Dear Michael Happy,
You may have heard the good news: the Centre for Comparative Literature at the University of Toronto will survive. The great outpouring of international support for the Centre in the form of letters and signatures to the on-line petition made the administration think again about their plans to cut the Centre’s degree programs. The Administration has also stepped back from its decision to fold the languages and literature departments into a single School of Languages and Literatures. German, Spanish and Portuguese, Slavic, Italian, and East Asian Studies will all retain their status as independent departments.
There is not only relief but excitement. One good thing that has come out of the otherwise regrettable crisis is a new spirit of collaboration among the languages and literatures at Toronto. The Centre for Comparative Literature will develop closer links to Victoria College (the part of the university where Northrop Frye had his academic home|) and to the undergraduate program in Literary Studies housed there. This is all to the good.
I would like to thank you and all the many contributors to the Frye blog for all the support and coverage you have given us through the crisis. Know that it all worked.
Thank you again.
Neil ten Kortenaar, Director, Centre for Comparative Literature, University of Toronto
On this date in 1517 Martin Luther posted his Ninety-Five Theses on his church door in Wittenberg, beginning the Protestant Reformation in Europe.
Frye in his student essay, “Gains and Losses in the Reformation”:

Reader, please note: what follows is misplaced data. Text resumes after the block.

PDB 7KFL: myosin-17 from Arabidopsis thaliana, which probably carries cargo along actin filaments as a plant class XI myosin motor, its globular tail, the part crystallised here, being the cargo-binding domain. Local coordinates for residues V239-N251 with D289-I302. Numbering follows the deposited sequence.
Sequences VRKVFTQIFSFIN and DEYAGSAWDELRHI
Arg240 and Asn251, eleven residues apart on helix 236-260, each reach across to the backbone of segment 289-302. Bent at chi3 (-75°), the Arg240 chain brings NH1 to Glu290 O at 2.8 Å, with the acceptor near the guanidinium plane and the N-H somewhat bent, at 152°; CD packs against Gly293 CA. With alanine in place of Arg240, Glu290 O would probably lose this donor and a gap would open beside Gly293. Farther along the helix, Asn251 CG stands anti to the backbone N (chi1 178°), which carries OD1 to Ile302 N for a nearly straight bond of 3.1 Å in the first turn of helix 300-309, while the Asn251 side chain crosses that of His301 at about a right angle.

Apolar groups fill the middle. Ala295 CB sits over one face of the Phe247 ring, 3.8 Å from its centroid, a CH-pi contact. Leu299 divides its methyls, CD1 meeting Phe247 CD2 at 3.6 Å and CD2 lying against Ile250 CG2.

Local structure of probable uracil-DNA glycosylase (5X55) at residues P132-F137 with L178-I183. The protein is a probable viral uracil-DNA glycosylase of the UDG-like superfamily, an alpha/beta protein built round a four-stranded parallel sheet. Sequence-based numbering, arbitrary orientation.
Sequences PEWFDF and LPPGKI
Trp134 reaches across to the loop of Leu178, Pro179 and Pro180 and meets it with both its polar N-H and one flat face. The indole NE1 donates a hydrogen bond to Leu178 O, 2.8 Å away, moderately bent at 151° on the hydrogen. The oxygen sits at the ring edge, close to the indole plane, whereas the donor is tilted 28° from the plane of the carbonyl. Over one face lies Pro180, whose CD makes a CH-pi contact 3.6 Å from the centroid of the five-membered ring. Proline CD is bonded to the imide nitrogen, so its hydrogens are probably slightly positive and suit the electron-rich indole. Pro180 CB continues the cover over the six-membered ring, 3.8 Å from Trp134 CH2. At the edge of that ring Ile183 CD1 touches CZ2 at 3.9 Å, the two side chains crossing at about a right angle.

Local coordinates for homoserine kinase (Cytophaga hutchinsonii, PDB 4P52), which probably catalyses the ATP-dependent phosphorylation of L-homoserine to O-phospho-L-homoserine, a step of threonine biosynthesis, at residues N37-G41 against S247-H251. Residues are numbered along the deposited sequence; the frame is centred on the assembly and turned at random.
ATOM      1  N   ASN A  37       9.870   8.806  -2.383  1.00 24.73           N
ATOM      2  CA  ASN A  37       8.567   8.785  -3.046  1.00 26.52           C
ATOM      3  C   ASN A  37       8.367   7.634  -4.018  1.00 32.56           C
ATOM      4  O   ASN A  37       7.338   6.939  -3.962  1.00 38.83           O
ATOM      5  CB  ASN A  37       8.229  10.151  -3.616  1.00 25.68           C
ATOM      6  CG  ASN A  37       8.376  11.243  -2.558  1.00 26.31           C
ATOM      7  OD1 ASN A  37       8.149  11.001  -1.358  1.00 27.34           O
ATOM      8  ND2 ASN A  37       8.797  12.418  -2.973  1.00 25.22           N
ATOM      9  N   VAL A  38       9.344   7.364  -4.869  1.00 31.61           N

[Protestantism’s] record, particularly that of the Calvinist branches, is not snow white in this respect, but any rational comparison between Protestant rule in England under Elizabeth or even Edward and Catholic rule under Mary, or between the treatment of Catholic minorities in Scotland and Protestant minorities in Spain, should establish the point. There is probably no more inherent cruelty in one tradition than the other, nor more sadism in Latins than in Nordics, but Protestant emphasis on the direct responsibility of the soul to God made heresy far less an outrage on society, and its punishment, consequently, less a venting of popular fury on its victims. The Catholic tradition of apostolic infallibility once denied, the enormity of the crime took on far less cosmic proportions. Another reason for the somewhat cleaner Protestant record is without doubt the influence of its intellectual and sensitive progenitors among the mystics and the humanists. Protestantism contains, at its finest, the refusal of a fine mind to be bullied by inferior interpreters of tradition. Erasmus is a great Protestant in this sense; so is Zwingli; and so is Luther when we admire him most. (CW 3, 266)